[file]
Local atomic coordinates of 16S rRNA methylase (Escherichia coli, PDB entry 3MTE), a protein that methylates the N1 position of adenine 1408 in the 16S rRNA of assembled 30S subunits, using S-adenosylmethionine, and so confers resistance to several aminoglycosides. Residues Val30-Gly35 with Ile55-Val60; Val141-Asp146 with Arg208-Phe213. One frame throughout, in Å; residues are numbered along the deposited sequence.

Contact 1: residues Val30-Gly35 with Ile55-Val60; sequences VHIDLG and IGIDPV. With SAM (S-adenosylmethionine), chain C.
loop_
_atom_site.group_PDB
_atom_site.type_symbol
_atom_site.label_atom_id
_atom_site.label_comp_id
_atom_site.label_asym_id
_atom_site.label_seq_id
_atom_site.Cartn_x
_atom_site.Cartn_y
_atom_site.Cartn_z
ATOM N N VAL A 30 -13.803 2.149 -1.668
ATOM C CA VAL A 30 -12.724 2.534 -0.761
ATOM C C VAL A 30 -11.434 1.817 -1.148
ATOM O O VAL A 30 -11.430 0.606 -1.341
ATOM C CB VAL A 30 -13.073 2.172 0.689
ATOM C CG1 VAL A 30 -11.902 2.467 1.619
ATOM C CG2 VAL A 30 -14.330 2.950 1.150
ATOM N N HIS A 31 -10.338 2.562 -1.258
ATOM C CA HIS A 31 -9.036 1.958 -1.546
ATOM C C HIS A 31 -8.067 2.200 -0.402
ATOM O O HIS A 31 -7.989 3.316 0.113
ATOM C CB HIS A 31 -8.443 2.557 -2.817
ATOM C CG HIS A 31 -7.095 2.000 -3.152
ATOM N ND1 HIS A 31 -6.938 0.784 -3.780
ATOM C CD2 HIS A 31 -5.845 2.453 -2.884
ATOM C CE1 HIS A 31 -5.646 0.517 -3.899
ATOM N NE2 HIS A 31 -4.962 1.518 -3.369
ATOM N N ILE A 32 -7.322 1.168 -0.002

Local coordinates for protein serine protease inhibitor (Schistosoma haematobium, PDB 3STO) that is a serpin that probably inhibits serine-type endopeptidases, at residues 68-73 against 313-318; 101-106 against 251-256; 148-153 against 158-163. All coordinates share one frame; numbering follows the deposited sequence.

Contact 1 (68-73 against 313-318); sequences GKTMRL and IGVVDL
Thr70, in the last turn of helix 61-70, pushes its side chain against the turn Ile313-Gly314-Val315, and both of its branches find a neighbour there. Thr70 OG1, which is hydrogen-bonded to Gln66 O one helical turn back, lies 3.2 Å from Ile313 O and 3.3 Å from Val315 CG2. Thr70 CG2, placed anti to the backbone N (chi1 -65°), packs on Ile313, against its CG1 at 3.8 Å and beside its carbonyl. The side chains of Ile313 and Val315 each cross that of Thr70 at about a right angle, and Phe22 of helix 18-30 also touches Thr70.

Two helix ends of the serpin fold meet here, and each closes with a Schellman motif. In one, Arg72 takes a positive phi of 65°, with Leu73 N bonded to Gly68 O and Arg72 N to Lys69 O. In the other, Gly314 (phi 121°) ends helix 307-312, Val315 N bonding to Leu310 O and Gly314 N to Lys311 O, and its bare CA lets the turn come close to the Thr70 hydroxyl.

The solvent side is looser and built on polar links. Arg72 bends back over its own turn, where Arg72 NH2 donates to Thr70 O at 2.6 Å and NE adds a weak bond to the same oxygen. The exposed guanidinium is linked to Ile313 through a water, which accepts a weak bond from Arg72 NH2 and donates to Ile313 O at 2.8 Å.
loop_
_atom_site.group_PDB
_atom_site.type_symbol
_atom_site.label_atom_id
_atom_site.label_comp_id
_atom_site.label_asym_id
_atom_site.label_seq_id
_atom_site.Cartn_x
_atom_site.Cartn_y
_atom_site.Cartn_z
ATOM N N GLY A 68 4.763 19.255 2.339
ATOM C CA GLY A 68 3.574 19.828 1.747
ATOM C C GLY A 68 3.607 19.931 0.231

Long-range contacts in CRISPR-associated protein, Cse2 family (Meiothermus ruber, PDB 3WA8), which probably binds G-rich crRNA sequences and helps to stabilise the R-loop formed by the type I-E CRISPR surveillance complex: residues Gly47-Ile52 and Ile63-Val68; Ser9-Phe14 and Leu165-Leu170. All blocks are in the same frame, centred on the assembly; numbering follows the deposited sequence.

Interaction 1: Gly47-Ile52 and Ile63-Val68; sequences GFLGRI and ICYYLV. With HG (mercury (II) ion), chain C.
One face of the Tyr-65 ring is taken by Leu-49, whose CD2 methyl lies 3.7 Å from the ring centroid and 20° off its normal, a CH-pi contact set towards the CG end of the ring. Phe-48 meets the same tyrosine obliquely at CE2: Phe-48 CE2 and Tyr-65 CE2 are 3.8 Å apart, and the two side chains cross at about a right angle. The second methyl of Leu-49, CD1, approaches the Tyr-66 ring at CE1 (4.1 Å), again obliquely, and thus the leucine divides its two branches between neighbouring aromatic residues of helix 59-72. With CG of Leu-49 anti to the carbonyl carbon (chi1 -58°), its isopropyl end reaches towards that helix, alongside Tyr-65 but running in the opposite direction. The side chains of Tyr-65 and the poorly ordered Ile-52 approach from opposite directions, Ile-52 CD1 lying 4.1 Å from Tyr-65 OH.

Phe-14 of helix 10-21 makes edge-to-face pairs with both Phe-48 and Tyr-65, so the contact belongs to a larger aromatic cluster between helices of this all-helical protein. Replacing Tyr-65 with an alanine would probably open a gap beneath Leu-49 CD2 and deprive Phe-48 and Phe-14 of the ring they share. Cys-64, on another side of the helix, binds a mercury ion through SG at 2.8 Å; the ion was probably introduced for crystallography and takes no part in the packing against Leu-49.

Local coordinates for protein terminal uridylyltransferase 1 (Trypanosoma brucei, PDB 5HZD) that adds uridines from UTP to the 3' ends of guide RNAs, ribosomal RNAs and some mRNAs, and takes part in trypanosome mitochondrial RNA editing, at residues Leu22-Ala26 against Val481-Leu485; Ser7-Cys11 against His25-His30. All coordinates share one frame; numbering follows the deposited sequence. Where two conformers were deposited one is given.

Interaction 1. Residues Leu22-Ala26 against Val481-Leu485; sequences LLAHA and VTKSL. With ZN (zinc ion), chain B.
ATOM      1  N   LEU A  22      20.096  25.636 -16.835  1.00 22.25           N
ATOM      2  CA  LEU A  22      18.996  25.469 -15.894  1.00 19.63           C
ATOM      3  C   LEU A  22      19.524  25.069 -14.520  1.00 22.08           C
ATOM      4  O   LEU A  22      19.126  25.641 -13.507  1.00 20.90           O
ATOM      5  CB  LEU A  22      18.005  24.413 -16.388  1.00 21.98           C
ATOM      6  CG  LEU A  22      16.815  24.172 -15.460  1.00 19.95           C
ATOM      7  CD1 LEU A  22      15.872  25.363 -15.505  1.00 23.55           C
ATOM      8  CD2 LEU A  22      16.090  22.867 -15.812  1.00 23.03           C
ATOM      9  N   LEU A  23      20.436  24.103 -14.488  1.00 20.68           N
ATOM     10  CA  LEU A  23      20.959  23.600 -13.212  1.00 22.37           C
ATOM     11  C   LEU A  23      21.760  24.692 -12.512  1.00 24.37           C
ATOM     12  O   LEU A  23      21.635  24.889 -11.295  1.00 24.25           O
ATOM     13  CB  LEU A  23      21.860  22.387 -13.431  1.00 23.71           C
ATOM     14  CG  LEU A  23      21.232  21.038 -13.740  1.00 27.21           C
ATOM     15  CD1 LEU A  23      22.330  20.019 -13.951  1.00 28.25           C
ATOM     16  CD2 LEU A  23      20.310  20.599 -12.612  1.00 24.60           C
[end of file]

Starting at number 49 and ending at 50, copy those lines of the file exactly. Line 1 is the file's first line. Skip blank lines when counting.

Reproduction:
Long-range contacts in CRISPR-associated protein, Cse2 family (Meiothermus ruber, PDB 3WA8), which probably binds G-rich crRNA sequences and helps to stabilise the R-loop formed by the type I-E CRISPR surveillance complex: residues Gly47-Ile52 and Ile63-Val68; Ser9-Phe14 and Leu165-Leu170. All blocks are in the same frame, centred on the assembly; numbering follows the deposited sequence.

Interaction 1: Gly47-Ile52 and Ile63-Val68; sequences GFLGRI and ICYYLV. With HG (mercury (II) ion), chain C.